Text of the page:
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What is Rheumatoid Arthritis?

-a perspective from a Rheumatologist:

In total, all forms of arthritis affects about 54 million Americans and arthritis is the most common cause of disability and also discharge from the military for medical reasons. Rheumatoid Arthritis (RA) is 1 of 100 types of arthritis and affects about 3% of the U.S. population.

RA is an autoimmune disease which means the body's own immune system (which normally fights infections) starts to attack the joints and occasionally other parts of the body. It is not a disease of the old but starts most commonly in those between 35-50 of age although any age can be affected. RA is 8 times as common in women than in men which still means about 1 million men have RA in the U. S.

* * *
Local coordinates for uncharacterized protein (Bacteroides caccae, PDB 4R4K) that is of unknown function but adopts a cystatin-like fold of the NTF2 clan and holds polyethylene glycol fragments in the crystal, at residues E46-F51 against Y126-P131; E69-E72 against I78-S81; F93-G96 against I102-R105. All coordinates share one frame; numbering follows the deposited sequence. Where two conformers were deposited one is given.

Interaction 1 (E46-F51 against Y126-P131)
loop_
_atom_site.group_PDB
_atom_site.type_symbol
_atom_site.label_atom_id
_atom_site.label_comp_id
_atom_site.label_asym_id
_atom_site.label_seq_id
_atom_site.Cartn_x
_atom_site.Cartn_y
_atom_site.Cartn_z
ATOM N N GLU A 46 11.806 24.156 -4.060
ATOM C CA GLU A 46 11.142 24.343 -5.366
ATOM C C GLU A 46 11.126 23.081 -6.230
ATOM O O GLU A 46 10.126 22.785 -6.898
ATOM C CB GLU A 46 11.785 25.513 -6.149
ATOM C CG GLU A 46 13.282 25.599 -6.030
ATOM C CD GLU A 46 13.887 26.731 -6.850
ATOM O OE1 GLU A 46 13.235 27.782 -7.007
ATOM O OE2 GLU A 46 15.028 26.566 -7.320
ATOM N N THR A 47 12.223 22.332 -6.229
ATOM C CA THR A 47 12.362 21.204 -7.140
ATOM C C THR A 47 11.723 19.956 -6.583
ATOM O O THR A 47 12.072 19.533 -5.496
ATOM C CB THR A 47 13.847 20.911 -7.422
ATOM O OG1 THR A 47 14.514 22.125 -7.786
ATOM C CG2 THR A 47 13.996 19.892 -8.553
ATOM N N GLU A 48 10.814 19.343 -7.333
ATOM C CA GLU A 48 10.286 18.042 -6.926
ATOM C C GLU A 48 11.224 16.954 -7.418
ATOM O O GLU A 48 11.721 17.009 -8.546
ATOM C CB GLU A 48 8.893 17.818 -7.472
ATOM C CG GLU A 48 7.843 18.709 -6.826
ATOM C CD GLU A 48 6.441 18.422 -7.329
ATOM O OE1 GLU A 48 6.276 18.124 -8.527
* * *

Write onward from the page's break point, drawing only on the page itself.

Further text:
There is also a type of arthritis called JRA - for Juvenile Rheumatoid Arthritis - that starts in childhood. So joint swelling and pain merits medical attention, regardless of your age, or that of your family members.

Symptoms include joint pain, joint swelling, stiffness, fatigue, shortness of breath, and dry eyes. Our goal as Rheumatologists is to sort out the type of arthritis affecting our patients, and different options for treatment in order to keep people functional both at work and at home.

Although RA is not yet curable there have been major advances in treatment over the last 20 years that have transformed the outlook for those suffering from RA. The key to successfully treating RA is diagnosing early. If joint pain and stiffness in the joints persist more than a few days then see your doctor who may recommend seeing a Rheumatologist.

Cathy M. Chapman M.D.,

Board-Certified Rheumatologist with

Rheumatology and Dermatology Associates PC

8143 Walnut Grove Road

Cordova TN 38018


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